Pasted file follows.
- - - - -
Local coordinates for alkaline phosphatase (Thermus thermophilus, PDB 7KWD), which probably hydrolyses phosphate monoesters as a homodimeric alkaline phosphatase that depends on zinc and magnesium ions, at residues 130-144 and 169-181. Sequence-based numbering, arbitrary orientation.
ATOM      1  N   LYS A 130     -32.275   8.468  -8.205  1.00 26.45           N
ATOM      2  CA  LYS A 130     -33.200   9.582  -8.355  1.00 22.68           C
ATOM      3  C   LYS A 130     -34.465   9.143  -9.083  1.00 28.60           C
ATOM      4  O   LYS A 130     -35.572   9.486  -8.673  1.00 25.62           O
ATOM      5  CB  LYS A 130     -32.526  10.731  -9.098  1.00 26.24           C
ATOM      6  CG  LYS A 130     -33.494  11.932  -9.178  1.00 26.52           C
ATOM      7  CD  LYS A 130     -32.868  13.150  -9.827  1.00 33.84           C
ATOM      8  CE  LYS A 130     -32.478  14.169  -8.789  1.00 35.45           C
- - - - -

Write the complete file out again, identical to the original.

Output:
Local coordinates for alkaline phosphatase (Thermus thermophilus, PDB 7KWD), which probably hydrolyses phosphate monoesters as a homodimeric alkaline phosphatase that depends on zinc and magnesium ions, at residues 130-144 and 169-181. Sequence-based numbering, arbitrary orientation.
ATOM      1  N   LYS A 130     -32.275   8.468  -8.205  1.00 26.45           N
ATOM      2  CA  LYS A 130     -33.200   9.582  -8.355  1.00 22.68           C
ATOM      3  C   LYS A 130     -34.465   9.143  -9.083  1.00 28.60           C
ATOM      4  O   LYS A 130     -35.572   9.486  -8.673  1.00 25.62           O
ATOM      5  CB  LYS A 130     -32.526  10.731  -9.098  1.00 26.24           C
ATOM      6  CG  LYS A 130     -33.494  11.932  -9.178  1.00 26.52           C
ATOM      7  CD  LYS A 130     -32.868  13.150  -9.827  1.00 33.84           C
ATOM      8  CE  LYS A 130     -32.478  14.169  -8.789  1.00 35.45           C